Faculty and students at the Yale School of Medicine have been awarded the Innovation in Medical Education Award for a project that places a new emphasis on addressing LGBTQI issues and intersectionality in medical school curricula.
Medical students Nix Sitkin MED ’18 and Michael Solotke ’13 MED ’20 as well as medical school professors John Encandela and Michael Schwartz were recognized for their work in improving awareness of health care needs specific to historically marginalized populations, such as the LGBTQI community. The award, which includes a $3,000 stipend, was presented by the Northeast Group on Educational Affairs, part of the Association of American Medical Colleges.
The curriculum development collaboration began during the 2014–15 academic year. Sitkin approached Schwartz, the associate dean for curriculum at the Yale School of Medicine, with a presentation on LGBTQI health disparities and ways to improve Yale’s existing curriculum. Sitkin had experience working with LGBTQI health issues before medical school, which helped inform her of the “extensive mental and physical health disparities experienced by the LGBTQI community,” she said.
“Unfortunately, one of the many reasons these disparities exist — in addition to social stigma and structural bias — is the provider,” Sitkin said. “Physicians are members of society, and they can perpetuate social stigmas if they are not knowledgeable and engage in non-inclusive behavior.”
Sitkin pointed out that historically, identifying as LGBTQI has been interpreted as a medical condition. The American Psychiatric Association’s Diagnostic and Statistical Manual of Mental Disorders — a widely used resource that lists all classifications of mental disorders — labeled homosexuality as a diagnosable disorder until 1973. The DSM also considered transgender people to suffer from a “gender identity disorder” until 2013, when the term was replaced with “gender dysphoria.”
Sitkin’s proposal coincided with an ongoing push to re-evaluate and redesign the medical school’s curriculum, according to Schwartz. Since 2010, the medical school had been looking to create a new set of overarching goals emphasizing patient needs, in addition to the application of science to clinical medicine, he said.
“New physicians have to be much more aware of a diversity of sociological as well as patient-centered issues,” Schwartz said. “This makes you think about how traditional medical students have been trained to treat their patients and now we also work with patients of diverse backgrounds in terms of sex, gender, ethnicity and culture,” Schwartz said.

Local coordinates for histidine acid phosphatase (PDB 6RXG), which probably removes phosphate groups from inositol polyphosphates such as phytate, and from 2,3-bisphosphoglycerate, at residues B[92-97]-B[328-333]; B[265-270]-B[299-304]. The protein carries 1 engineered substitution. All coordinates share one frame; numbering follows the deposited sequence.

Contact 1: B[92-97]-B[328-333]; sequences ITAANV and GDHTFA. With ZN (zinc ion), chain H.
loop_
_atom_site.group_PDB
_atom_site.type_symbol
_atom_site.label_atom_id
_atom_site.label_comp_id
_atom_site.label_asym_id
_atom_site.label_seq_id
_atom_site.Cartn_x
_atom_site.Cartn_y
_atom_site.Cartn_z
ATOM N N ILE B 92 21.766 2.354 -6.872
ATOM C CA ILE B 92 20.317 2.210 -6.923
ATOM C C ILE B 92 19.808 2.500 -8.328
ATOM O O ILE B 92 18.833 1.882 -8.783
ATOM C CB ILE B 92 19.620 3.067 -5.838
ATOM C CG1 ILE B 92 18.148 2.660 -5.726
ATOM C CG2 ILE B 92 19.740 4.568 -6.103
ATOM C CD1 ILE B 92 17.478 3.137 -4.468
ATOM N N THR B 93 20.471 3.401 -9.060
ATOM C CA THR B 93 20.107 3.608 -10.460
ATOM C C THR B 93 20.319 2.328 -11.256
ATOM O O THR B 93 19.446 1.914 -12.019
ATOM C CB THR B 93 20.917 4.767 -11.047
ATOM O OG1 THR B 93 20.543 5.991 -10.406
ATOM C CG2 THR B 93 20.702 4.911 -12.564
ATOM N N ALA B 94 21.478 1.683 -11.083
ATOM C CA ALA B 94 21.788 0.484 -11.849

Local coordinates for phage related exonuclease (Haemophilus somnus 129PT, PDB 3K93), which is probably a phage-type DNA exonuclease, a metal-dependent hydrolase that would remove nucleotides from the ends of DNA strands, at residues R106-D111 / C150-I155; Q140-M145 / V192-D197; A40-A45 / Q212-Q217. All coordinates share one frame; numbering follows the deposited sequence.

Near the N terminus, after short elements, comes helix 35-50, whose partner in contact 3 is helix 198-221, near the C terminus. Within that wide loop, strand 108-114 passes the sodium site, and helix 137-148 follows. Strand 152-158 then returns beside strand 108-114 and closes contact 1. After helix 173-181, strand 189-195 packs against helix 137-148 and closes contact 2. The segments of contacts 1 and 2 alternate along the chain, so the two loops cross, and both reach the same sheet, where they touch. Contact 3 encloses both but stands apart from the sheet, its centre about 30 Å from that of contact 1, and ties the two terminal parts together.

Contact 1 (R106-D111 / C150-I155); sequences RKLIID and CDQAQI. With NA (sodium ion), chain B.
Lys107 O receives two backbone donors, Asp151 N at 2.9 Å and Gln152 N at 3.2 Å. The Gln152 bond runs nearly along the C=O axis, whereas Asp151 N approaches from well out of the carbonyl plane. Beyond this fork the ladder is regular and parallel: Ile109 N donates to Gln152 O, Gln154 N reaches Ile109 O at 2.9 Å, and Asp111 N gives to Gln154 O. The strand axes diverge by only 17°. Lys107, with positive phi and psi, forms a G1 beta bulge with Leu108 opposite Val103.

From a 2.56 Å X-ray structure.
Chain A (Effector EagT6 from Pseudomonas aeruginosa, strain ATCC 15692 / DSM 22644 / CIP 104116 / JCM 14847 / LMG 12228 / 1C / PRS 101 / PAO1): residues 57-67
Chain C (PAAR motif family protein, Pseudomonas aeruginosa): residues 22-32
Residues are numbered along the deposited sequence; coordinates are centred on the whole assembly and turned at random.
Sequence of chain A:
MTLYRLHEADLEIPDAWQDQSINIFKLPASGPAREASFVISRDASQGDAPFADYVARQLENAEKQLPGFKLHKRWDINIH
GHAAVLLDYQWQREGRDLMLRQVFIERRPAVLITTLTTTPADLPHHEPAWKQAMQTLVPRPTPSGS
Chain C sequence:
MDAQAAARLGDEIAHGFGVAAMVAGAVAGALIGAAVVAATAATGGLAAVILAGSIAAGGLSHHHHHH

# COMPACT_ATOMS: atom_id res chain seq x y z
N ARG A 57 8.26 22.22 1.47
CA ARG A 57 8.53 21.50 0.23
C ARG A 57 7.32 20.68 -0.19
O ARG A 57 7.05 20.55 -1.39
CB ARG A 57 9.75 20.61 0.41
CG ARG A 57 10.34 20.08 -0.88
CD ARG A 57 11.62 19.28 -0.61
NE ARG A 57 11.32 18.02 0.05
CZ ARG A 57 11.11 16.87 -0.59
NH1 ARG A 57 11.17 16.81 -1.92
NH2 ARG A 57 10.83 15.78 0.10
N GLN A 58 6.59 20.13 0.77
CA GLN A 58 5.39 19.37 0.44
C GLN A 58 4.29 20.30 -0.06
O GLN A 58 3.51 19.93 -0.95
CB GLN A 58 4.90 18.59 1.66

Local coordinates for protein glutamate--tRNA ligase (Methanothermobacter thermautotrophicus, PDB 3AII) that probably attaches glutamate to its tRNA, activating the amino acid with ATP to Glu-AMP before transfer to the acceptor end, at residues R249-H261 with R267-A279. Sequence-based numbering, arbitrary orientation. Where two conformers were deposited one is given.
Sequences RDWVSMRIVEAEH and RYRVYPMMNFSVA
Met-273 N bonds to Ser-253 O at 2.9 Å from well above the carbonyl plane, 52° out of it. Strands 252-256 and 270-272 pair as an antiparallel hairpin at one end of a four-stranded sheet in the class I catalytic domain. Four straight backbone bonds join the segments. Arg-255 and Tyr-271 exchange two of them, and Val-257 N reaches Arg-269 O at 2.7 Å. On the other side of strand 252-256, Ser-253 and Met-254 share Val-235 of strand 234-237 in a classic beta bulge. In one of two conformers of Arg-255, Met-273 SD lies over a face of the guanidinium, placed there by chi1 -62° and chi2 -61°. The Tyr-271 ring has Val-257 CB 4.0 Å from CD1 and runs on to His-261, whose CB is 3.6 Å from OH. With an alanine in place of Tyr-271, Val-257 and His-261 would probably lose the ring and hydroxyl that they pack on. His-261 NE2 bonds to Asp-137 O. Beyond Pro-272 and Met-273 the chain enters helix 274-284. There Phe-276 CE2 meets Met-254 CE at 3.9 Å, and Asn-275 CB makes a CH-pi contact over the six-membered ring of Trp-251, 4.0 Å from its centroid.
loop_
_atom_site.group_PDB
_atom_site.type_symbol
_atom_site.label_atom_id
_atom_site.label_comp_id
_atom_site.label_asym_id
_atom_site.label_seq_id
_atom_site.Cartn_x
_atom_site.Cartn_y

With Schwartz’s support, Sitkin began developing the new curriculum in spring 2015 alongside Solotke and Encandela, the associate director for curriculum and educator assessment at the medical school’s Teaching and Learning Center. The team met with educational leaders at the medical school and created pitches for learning activities designed to meet the specific learning objectives and competencies outlined by the AAMC, Encandela said.
The new curriculum components were introduced for the matriculating class in fall 2015. According to Encandela, the team provided recommendations for faculty members to add new activities or enhance existing instruction, but they did not design a set curriculum.
“One thing we said was, ‘we’re not going to develop this for you — we’ll help you, recommend resources and design small components for you, but you have to own this,’” Encandela said. “It was a great step in hindsight because faculty ownership is a way to institutionalize these things so they don’t fall out of the curriculum in the future.”
Sitkin noted that the previous lack of attention given to LGBTQI topics was not specific to Yale’s curriculum, but rather was characteristic of most medical schools around the country. She added that she was pleased to see a positive reaction from the Yale community, noting that some faculty members have even begun developing their own content on LGBTQI-specific concepts.
Pediatrics professor Eve Colson MED ’89, who serves as chief of the Pediatric Department’s section of education, said that her department has added new sessions on topics such as the care of transgender youth.
“It is important to be aware of and to know how to address some of the unique psychological, social and medical issues that might arise for this population, in order to provide health care focused on the needs of the individual patient,” Colson said.
The new curriculum now incorporates lectures and workshops that provide instruction on a variety of previously under-addressed issues, such as treating transgender and intersex patients in the emergency room, Schwartz said.
Sitkin and Schwartz both pointed to implicit bias training as a highlight of the new curriculum. Now a mandatory activity for all Yale students entering their clinical year, the training equips them with the skills needed to counteract implicit biases in the clinic in terms of diagnoses and treatment, Sitkin said. She added that these workshops focus on teaching students about intersectionality and how to treat patients with complex histories.
“Unless we learn and encounter different identities, we won’t be able to interact with them in the real world,” Sitkin said. “Patients don’t come as just a person of color or just a woman or just a lesbian — they can come as a queer black lesbian who has had many other experiences as well.”
The team hopes to attract more course directors, administrators and students who are interested in incorporating the integration of these concepts into curricula, Sitkin said. Encandela said that this curriculum model does not have to be limited to LGBTQI issues, adding that other subpopulations of patients can also benefit from a more comprehensive medical school curriculum.
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